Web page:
Findings from a recent global study titled “The boundaries of trust: privacy and protection in cyberspace” by Kaspersky Lab have revealed that many business organisations and consumers alike are apprehensive about the privacy and security of their online data.
The research surveyed “600 mid-sized companies with IT security professionals” and “6,000 consumers with security software installed on their devices” across France, Germany, Italy, Spain, the United Kingdom and the United States.
Kaspersky Lab, in conjunction with Applied Marketing Research as the study’s data analyst, found that the respondents do not fully trust governments — both their own and foreign ones — as well as their employers, and even their family and friends when it comes to their online data, and are worried that they might access such data.
The respondents, the study has found, are also worried about not being able to stop such entities from accessing their personal online data.
On the top of the list of potential intruders, however, are — predictably — cybercriminals such as crackers, as “45% of businesses and 47% of consumers” have cited their worries about “protecting their online data from malicious attack.”
Other findings from the study include:
- 36% of businesses and 33% of consumers have expressed distrust against their own governments;
- 30% of businesses and 26% of consumers have expressed distrust against foreign governments and companies;
- 29% of businesses have expressed concerns over their employers’ ability to access their personal online data; and
- 26% of consumers have expressed apprehension over their families “snooping” on their personal online data.
While many respondents do worry that their cybersecurity provider might “gather their personal online data, opinions, location or browsing habits for the purpose of sharing such information with foreign entities,” the vast majority of respondents — 87% of businesses and 82% of consumers — actually “trust their security provider to behave ethically” in collecting and utilising their data.
Survey examines the intersections of “nationalism, national security and trust in internet service providers”; Global Transparency Initiative aims to “rebuild trust in information security”
The above findings indicate that the current cybersecurity landscape has created “an environment of fear, uncertainty and doubt” for both businesses and consumers, adversely affecting the ability to trust anyone online.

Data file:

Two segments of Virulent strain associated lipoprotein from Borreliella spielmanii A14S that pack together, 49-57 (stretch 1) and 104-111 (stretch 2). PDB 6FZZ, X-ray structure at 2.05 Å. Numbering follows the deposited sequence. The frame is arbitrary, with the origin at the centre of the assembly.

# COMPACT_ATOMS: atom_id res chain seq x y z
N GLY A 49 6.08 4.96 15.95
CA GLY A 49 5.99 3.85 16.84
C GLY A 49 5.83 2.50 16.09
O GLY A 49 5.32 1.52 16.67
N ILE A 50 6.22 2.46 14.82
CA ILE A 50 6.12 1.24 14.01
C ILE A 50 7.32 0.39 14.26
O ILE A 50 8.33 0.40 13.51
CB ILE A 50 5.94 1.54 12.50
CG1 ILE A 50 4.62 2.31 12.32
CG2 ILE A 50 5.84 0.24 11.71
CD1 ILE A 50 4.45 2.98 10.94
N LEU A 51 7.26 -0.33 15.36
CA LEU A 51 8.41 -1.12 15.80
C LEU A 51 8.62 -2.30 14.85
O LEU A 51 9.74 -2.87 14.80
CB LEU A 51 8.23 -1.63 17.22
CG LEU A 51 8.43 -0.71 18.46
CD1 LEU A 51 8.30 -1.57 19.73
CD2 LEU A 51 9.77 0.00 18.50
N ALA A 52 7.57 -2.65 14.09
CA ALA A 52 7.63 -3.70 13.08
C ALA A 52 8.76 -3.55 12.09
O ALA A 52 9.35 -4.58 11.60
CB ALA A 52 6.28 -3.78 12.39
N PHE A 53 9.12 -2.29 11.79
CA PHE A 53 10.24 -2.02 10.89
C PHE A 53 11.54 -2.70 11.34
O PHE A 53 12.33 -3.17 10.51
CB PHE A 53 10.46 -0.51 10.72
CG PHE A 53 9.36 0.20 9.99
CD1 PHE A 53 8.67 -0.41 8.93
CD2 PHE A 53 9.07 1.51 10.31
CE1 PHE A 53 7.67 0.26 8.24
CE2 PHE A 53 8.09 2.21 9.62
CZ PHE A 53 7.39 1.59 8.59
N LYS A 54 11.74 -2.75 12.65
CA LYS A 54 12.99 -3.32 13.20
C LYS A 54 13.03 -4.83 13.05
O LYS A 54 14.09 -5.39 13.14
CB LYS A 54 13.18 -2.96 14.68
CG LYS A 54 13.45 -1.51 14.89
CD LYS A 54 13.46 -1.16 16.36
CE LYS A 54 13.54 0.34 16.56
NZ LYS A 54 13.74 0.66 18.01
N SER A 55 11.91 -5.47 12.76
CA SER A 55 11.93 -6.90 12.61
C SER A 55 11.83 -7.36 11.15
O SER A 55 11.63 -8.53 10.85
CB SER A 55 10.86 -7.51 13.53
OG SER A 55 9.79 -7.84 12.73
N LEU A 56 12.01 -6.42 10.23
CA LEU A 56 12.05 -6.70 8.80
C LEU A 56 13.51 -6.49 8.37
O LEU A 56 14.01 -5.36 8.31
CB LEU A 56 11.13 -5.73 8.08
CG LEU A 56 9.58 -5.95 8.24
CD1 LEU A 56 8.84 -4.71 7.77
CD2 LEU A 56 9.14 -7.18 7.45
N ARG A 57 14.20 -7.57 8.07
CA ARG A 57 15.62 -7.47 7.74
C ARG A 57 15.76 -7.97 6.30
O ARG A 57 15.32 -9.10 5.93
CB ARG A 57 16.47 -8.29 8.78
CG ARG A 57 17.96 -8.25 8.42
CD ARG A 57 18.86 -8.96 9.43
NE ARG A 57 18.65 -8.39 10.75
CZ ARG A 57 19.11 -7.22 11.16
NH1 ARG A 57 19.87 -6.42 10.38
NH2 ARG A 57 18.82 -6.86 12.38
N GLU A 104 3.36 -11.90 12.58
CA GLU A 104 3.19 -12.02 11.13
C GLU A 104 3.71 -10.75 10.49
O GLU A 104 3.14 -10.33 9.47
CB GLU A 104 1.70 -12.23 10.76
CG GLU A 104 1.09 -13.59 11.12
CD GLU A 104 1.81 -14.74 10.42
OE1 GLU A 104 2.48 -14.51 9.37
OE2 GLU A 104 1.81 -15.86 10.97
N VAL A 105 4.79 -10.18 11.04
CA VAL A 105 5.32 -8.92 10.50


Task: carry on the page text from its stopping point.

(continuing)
Vice-president of public affairs at Kaspersky Lab, Anton Shingarev, said: “These research results are indeed amazing.
“They provide further evidence that technologies and software are a black box for many companies. They don’t know how they work, what’s inside, what data is collected or how it’s stored. As a result, they don’t trust vendors.
“I believe this to be unacceptable, and, as an industry, we need to ensure that people understand exactly what we do and what kind of things a security provider would never do,” stressed Mr Shingarev.
“This should be accompanied by an ongoing commitment to building resilience and security into our products, and to proving their trustworthiness through transparency and accountability.
All this is embedded in our Global Transparency Initiative, a program designed to help rebuild trust in information security,” he assured.
Other findings of the research include:
- 46% of businesses and 51% of consumers believe “a cybersecurity provider should not automatically have to share a user’s private data with the government in matters of national security, but that it should depend on the circumstances” and
- 55% of businesses and 66% of consumers are of the opinion that their government “should work together with the company that offers the highest quality products or services, even if it is a foreign company,” with the percentages going up to 82% and 78% respectively in matters concerning national security.
Professor at the Georgia Institute of Technology School of Public Policy and founder-director of the Internet Governance Project, Milton Mueller, commented on the findings: “This survey addresses the nexus between nationalism, national security and trust in internet service providers.
“There are surprising findings regarding consumer and business attitudes towards the role of governments in cybersecurity. For example, it was fascinating to see how many consumers believe that their government should use the best vendor for national security-related capabilities regardless of what country it is from.
“It was also interesting to see that consumers are more likely to fear their data will be interfered with by their own government than foreign governments,” noted Mr Mueller.